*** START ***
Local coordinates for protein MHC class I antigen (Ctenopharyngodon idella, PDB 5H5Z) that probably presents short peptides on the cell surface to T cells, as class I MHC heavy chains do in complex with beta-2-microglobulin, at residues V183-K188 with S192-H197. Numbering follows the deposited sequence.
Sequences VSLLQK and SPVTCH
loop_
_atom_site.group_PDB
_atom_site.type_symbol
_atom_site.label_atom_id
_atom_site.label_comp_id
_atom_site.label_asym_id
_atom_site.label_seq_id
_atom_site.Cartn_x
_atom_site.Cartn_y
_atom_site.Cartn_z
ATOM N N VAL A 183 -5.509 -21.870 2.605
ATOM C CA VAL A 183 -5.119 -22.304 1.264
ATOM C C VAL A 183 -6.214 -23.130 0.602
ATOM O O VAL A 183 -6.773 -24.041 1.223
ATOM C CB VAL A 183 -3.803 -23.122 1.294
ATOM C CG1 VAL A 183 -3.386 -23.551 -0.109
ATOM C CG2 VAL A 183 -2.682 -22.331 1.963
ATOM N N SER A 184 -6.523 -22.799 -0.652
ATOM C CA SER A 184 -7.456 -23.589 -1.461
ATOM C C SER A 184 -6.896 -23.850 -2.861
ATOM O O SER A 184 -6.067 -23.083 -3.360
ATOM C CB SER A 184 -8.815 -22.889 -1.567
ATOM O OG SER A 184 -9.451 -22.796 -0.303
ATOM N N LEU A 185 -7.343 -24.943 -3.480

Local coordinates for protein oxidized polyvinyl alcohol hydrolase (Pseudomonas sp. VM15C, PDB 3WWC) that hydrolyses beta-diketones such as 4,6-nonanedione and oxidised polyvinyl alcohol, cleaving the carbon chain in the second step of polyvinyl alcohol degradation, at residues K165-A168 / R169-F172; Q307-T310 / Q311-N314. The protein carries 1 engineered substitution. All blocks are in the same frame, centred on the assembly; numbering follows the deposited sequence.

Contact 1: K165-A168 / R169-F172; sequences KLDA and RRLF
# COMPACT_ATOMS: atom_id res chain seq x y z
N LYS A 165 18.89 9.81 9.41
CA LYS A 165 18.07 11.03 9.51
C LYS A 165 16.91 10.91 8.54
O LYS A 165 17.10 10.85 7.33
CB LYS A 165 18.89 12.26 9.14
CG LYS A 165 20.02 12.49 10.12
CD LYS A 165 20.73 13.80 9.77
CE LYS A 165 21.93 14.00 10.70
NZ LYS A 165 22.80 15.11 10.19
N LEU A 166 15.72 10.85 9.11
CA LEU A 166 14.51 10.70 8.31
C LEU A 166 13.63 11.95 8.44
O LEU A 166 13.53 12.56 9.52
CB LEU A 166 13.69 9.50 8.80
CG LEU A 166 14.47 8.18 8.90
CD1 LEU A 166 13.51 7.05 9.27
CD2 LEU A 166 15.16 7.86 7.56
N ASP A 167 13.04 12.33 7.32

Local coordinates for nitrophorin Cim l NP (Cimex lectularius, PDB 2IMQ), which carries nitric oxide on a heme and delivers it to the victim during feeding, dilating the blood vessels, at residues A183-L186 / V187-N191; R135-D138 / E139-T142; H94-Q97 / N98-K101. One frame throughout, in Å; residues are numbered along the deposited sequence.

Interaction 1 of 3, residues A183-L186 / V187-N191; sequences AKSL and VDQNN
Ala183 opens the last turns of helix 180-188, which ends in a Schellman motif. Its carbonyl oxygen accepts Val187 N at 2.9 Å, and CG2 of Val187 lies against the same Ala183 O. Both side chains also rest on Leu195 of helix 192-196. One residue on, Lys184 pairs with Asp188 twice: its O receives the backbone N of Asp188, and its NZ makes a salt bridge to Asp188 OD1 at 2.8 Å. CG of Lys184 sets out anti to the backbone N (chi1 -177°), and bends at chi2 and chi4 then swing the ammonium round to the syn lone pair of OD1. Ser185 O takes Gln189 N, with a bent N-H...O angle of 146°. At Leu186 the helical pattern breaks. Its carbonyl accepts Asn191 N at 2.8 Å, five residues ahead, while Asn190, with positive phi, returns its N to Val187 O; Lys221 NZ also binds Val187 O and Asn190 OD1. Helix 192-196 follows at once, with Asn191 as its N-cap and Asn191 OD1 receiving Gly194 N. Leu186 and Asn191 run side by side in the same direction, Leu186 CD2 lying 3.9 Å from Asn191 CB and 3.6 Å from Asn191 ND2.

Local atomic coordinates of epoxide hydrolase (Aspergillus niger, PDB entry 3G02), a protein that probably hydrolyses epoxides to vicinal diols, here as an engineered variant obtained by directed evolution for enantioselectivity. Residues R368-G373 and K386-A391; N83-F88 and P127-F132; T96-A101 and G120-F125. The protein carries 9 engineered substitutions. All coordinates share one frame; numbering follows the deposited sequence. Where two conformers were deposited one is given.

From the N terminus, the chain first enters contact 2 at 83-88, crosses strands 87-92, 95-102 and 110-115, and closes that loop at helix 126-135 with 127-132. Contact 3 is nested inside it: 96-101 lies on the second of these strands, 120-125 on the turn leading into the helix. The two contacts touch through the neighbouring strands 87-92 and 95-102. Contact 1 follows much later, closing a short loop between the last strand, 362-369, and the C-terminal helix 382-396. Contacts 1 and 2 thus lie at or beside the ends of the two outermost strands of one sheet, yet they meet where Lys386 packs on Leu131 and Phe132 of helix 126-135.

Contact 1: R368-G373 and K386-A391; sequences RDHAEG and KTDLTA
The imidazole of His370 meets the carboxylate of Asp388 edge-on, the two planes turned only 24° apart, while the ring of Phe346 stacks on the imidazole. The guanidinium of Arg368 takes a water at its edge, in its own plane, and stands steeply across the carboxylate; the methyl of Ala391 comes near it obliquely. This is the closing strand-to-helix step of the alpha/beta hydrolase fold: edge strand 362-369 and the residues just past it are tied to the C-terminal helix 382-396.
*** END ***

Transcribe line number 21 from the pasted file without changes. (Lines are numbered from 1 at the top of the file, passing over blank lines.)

ATOM C CA SER A 184 -7.456 -23.589 -1.461